Only 40% in U.S. got flu vaccine

12/20/2013, 6 a.m.

Despite the benefits of flu vaccination, through the end of November only 40 percent of Americans 6 months and older had reported getting a flu vaccine this season.

In its Dec. 12 Morbidity and Mortality Weekly Report, the national Centers for Disease Control and Prevention said flu vaccination prevented an estimated 6.6 million flu-associated illnesses, 3.2 million medically attended illnesses, and 79,000 hospitalizations during the 2012-2013 flu season.

CDC Director Tom Frieden said the number of last season’s hospitalizations reinforces what is already known about flu.

“It is highly variable and can be very serious,” he said.

The CDC recommends that children ages 6 months through 4 years and people 65 and older, who are among those most vulnerable to influenza, get vaccinated.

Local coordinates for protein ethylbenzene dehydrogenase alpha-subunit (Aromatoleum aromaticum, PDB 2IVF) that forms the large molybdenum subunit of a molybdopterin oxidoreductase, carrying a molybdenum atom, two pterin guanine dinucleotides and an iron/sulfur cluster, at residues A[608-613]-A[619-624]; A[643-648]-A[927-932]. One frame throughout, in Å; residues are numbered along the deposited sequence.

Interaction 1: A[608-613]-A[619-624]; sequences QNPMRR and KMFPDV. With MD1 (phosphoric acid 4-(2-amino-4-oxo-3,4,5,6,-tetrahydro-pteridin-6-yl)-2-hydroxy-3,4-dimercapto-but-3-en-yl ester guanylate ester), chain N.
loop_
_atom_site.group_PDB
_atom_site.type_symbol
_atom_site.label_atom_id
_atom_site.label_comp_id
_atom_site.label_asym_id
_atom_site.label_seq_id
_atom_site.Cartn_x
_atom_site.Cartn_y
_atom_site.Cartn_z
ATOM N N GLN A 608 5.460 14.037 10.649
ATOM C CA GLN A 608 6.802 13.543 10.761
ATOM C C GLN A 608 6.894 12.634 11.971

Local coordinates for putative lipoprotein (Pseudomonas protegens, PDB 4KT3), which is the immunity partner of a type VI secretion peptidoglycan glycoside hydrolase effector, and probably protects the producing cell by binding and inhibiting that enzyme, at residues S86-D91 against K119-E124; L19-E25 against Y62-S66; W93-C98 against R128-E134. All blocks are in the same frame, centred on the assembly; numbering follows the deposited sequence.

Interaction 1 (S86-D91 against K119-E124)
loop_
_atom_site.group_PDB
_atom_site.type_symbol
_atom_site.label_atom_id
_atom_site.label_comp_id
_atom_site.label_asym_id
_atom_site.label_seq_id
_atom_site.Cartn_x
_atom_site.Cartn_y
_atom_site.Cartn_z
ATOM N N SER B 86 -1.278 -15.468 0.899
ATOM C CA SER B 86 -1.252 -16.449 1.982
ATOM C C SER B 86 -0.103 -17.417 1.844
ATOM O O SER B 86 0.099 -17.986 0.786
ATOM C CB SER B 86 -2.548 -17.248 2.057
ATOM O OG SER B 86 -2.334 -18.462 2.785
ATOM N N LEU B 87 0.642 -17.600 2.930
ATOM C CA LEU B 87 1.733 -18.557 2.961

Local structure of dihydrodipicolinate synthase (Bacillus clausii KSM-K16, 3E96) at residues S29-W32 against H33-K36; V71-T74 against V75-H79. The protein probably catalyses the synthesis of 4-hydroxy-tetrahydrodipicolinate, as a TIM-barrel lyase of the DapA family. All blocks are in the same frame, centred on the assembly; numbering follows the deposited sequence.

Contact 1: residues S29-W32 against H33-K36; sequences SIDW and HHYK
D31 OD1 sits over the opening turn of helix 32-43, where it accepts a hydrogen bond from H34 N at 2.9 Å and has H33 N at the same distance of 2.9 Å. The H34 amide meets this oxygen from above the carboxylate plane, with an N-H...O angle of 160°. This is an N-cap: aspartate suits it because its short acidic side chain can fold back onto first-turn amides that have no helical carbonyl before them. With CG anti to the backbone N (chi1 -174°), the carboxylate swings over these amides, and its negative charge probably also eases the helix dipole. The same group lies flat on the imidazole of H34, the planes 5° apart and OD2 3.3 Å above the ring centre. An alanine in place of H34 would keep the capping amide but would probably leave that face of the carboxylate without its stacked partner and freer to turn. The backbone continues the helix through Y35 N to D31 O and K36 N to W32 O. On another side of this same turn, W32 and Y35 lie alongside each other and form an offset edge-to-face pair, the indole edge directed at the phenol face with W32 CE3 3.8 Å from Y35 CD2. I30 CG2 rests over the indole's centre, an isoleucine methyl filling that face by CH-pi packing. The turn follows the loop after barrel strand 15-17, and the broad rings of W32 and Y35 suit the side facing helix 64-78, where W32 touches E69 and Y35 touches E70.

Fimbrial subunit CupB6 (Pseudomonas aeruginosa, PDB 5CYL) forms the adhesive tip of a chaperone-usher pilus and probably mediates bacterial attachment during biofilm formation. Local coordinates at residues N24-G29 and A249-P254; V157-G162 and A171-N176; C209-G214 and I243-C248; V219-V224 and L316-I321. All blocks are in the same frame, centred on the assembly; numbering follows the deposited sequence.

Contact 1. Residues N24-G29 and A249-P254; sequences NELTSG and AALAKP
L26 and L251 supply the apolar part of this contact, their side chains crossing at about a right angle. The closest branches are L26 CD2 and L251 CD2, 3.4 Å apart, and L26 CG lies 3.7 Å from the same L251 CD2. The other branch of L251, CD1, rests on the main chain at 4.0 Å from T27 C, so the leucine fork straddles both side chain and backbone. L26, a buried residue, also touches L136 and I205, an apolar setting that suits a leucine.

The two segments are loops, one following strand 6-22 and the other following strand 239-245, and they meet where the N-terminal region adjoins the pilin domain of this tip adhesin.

Frieden said most of last season’s estimated hospitalizations were for people 65 and older.

“This shows how hard a severe H3N2 season can hit this vulnerable group,” he said.

While older adults were hardest hit during last flu season, Frieden said there were also 169 deaths among children reported to CDC, the highest number in a non-pandemic season since reporting began in 2004.

So far this season, three flu deaths among children have been reported to CDC.

“We could prevent even more illness by increasing use of flu vaccines among people of all ages,” Frieden said.

Dr. Anne Schuchat, director of CDC’s Center for Global Health, said the CDC is happy that annual flu vaccination is becoming a habit for many people, adding that there is still much room for improvement.

“If you have not gotten your flu vaccine yet this season, you should get one now,” Schuchat said.

Flu vaccination activity drops quickly after November. Peak weeks of flu activity have occurred in January through March in more than 90 percent of seasons in the past 20 years, with circulation as late as May.